What Can You Do?
1. Do your own Work
We cannot help others until we look in the mirror and do our own work. Identify the problem and deal with it honestly, seek treatment.
2. Teach children to honor their own boundaries
If there are children in your life, teach them to honor their own boundaries. When someone wants to pick up, or hug, a child, that child has a right to say no for ANY reason.
3. Be an opportunity Blocker
An offender needs 3 things to offend:
1. The inclination to abuse
2. A vulnerable child
3. The opportunity to abuse.
We can all interrupt the process and block opportunities.
4. Trust your gut
The odds are if your gut tells you something is off, you're right. Call your local DHHS. You can do so anonymously.
5. report and spread the word
Polaris is a resource you can use to report trafficking if you suspect it.
TEXT: "Help" or "Info" to 233733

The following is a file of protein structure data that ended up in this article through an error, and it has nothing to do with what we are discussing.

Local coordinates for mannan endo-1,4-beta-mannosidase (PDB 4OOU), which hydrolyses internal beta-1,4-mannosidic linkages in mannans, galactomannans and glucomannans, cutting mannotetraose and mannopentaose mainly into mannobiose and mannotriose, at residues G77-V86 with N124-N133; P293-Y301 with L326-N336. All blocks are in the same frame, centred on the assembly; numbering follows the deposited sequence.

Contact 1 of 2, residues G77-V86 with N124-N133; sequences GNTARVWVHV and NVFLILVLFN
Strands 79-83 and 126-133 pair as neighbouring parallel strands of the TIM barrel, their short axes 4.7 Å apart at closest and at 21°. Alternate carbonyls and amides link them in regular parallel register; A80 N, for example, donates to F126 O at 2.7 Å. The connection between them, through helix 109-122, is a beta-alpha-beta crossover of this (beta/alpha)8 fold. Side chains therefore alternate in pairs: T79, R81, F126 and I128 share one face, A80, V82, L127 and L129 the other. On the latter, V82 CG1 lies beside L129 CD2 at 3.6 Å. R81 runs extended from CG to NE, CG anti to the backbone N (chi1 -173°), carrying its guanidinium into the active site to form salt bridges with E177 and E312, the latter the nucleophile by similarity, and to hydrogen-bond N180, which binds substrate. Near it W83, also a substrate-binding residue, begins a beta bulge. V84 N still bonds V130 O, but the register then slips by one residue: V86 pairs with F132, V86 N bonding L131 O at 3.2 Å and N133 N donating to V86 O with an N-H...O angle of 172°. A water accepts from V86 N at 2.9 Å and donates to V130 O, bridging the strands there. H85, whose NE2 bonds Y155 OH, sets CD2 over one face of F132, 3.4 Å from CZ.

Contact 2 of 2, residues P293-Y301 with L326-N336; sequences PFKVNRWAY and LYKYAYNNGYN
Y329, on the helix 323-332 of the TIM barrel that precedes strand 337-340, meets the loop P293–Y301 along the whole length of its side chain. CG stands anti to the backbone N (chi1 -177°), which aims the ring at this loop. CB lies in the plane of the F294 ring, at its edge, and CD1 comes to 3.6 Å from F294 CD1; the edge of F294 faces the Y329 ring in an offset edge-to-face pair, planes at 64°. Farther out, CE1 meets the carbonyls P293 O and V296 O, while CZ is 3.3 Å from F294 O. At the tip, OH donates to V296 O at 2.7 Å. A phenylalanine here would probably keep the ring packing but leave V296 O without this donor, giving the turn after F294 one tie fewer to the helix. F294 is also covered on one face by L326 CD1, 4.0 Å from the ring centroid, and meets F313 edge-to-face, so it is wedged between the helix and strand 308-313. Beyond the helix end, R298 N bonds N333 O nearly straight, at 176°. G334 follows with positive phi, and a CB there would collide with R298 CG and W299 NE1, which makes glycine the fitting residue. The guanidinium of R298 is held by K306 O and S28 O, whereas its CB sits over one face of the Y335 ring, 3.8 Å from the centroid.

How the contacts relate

Polaris also spends $0 on marketing- we can all help get the word out. Make bumper stickers with the toll free number and hand them out to everyone you know!
6. Distribute materials from local advocacy groups
Advocacy groups against sex trafficking and child sexual abuse can't give you enough materials. Set a reminder in your calendar to pick up 50+ flyers, stickers, business cards a month and put them in bathrooms, backs of toilets, everywhere.
7. Step out of your comfort zone
Know someone whose child is going to summer camp? Ask if they've had a conversation with their child about boundaries and inappropriate touching. Have those difficult conversations until they are less uncomfortable.
8. Hear something inappropriate? Say something.
When you're around other adults and someone says something inappropriate, say something. Rape jokes are not funny, sexualizing young kids is wrong on any level, buying sex is not cool, body shaming and bullying should be interrupted, violence should not be normalized.